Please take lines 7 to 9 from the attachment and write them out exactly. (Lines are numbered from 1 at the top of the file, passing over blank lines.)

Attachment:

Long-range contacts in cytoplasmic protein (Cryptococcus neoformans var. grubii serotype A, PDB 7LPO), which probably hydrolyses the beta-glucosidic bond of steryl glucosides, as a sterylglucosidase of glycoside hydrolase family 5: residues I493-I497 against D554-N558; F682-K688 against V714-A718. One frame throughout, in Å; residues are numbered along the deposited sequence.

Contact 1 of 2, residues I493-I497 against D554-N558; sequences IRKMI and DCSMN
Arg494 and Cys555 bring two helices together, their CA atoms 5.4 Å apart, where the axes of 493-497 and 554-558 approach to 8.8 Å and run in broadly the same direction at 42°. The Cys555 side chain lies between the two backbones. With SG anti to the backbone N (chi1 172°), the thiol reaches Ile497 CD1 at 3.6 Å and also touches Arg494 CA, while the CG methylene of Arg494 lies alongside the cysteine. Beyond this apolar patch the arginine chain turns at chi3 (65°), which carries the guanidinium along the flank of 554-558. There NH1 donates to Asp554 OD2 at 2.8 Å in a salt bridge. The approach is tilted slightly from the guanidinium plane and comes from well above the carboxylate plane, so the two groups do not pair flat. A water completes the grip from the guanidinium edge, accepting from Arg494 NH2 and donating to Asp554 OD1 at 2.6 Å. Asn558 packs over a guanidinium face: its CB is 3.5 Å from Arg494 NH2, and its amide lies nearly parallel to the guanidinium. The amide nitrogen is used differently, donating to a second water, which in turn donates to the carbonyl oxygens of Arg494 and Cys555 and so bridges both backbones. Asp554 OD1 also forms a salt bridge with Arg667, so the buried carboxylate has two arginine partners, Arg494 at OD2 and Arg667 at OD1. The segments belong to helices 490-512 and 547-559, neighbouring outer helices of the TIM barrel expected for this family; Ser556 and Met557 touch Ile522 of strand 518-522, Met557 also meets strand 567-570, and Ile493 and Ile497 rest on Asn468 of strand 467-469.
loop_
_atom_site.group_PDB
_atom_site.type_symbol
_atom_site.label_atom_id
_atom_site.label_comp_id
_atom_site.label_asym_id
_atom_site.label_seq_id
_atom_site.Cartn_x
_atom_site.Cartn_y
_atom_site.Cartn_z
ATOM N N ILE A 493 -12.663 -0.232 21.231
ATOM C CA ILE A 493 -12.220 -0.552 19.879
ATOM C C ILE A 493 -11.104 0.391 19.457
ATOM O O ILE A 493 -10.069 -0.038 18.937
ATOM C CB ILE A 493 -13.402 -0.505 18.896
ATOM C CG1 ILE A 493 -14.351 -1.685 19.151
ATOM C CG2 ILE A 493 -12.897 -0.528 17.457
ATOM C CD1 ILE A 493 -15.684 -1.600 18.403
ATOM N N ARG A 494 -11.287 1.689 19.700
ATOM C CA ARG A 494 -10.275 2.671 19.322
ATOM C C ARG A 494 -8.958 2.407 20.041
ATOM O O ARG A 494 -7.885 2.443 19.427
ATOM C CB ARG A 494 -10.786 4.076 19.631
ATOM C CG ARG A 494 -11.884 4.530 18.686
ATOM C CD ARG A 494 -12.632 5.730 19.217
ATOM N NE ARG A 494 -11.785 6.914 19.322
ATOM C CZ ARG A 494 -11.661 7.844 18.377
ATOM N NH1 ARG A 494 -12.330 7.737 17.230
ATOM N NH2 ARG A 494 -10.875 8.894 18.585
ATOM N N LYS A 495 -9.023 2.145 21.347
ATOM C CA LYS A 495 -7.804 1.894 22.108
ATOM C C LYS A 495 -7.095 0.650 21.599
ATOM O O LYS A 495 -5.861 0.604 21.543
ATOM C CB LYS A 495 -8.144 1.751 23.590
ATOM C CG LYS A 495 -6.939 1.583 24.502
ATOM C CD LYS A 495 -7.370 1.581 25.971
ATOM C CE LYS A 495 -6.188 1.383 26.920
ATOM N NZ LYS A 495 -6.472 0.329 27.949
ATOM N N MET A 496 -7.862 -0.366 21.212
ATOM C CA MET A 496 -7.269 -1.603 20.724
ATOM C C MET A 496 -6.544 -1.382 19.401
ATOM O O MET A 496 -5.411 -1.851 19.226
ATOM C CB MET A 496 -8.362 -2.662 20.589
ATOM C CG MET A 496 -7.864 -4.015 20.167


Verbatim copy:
_atom_site.label_atom_id
_atom_site.label_comp_id
_atom_site.label_asym_id